December 9, 2016 — Steven Holl Architects’ design for a new library at the center of a new campus plan has been approved by The Miracle for Africa Foundation.
The 66,000 sq. ft. library is organized via a section that provides maximum reflected light to the interior with optimum solar PV collection on the roofs. Natural light bouncing off curved prefabricated roof structures made of Ductile concrete form space like a “field within a field.”
The free plan library has meeting rooms and archives encased in glass for humidity control. A central rain collecting pool demarks the main circulation desk and ripples through the roof geometry like a wave field in cloud-like light.
The construction will utilize local stone and bamboo and local labor. Screens of locally crafted bamboo define the building perimeter leaving a shaded arcade space all around.
This library will be the initial construction of a new campus whose plan morphology has been inspired by paintings of a Malawi batik artist.
The client, Mr. Y.K. Chung, founder and chairman of the Miracle for Africa Foundation, made the following comments following the design presentation:
“There is great excitement about this project as an artistic masterpiece, and about the solar energy concept as it works with maximal light, ventilation, and humidity control. I’m astonished at the consideration and interpretation of Malawian batik art, the reflective pool, waves in a field of light, and the philosophical axes of the campus. This project is historic, the library will be an iconic marker for a great moment in the architectural history of Malawi and for all of Africa; especially Malawi, which has been away from modern civilization for so long.”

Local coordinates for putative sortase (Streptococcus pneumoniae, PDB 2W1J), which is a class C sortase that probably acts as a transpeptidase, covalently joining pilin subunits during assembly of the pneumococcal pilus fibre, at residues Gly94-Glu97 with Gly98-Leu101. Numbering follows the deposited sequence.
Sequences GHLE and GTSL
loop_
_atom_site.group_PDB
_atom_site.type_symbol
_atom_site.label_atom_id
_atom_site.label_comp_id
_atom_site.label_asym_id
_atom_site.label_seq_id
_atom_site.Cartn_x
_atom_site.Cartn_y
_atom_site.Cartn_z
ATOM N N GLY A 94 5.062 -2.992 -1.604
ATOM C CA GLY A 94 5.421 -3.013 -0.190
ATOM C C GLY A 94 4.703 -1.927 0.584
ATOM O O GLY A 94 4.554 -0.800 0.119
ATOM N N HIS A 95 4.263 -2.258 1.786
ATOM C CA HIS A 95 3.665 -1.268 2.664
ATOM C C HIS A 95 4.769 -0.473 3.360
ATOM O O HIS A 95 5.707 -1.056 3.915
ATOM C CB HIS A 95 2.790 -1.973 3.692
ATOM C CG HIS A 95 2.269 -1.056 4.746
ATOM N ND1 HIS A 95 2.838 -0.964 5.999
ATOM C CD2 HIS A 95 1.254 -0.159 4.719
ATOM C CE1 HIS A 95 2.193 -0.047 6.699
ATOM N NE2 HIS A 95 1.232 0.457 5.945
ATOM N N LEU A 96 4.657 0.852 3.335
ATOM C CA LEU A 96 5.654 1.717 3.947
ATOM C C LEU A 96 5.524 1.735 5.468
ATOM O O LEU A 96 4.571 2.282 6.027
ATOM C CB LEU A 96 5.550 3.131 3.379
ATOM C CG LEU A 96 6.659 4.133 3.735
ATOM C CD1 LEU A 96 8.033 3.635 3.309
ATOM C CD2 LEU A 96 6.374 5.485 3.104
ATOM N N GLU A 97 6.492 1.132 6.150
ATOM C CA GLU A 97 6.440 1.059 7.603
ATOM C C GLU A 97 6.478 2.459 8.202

Malawi, called “The Warm Heart of Africa” has a population of 16.7 million. It is among the smallest countries in Africa (Lake Malawi is 1/3 its area). It is among the world’s least developed countries with the world’s lowest income per person (according to World Bank Report). The Miracle for Africa Foundation aims to serve the people of Malawi and Africa in need by expanding healthcare, education, and agricultural opportunities.